The Nila Gumbad, the earliest Mughal era structure in Delhi, is so called on account of the blue (Nila) tiles that cover the dome. The tiles had mostly come loose and a large patch was missing with fragments falling off due to continued vibrations from the adjoining railway lines and during thunderstorms. In keeping with the philosophy adopted during the restoration of tiles at Humayun’s Tomb, no existing tile was removed from the dome even where these had lost their glaze.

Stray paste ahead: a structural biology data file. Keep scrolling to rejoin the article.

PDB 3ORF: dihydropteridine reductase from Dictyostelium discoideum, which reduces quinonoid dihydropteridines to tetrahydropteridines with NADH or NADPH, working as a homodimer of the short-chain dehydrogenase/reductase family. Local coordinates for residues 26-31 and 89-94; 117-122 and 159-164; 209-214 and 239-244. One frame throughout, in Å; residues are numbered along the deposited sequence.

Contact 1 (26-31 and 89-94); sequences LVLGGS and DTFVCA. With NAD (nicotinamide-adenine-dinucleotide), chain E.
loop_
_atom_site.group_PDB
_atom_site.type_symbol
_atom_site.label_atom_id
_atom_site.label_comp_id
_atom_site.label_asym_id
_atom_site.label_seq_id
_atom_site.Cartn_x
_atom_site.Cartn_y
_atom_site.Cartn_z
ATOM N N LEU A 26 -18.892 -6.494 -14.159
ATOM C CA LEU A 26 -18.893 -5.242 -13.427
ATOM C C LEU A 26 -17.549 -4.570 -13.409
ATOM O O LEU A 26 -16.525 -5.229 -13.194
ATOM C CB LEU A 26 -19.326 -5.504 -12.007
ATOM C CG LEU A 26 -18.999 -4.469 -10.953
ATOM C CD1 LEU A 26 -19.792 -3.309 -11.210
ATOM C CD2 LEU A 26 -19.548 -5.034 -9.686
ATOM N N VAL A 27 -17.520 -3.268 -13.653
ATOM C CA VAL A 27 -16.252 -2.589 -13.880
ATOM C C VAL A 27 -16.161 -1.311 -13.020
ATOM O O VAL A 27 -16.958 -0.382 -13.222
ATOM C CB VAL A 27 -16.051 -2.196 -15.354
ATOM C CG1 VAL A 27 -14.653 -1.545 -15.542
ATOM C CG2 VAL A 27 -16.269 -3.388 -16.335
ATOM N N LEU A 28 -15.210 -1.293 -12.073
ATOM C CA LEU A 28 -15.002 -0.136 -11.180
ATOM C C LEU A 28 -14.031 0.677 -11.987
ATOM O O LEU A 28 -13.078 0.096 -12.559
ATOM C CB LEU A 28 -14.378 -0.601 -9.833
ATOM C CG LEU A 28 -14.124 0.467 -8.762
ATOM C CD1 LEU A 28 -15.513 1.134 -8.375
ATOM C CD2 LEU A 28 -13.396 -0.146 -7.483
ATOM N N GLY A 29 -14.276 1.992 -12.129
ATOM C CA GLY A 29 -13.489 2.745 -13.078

The restoration of the tiles ensures long term protection and preservation of the tiles on the dome and the neck. The tile, besides restoring the appearance, also ensures preservation as they form a protective layer. In the neck of the dome are eight vaulted openings where grooves holding sandstone lattice screens as is typical were still visible. These screens seem to have been removed in the 20th century, thus allowing free access to birds besides also altered the original character of the structure. All the 8 sandstone lattice screens on the neck of the dome and 4 lattice screens on the lower level are restored.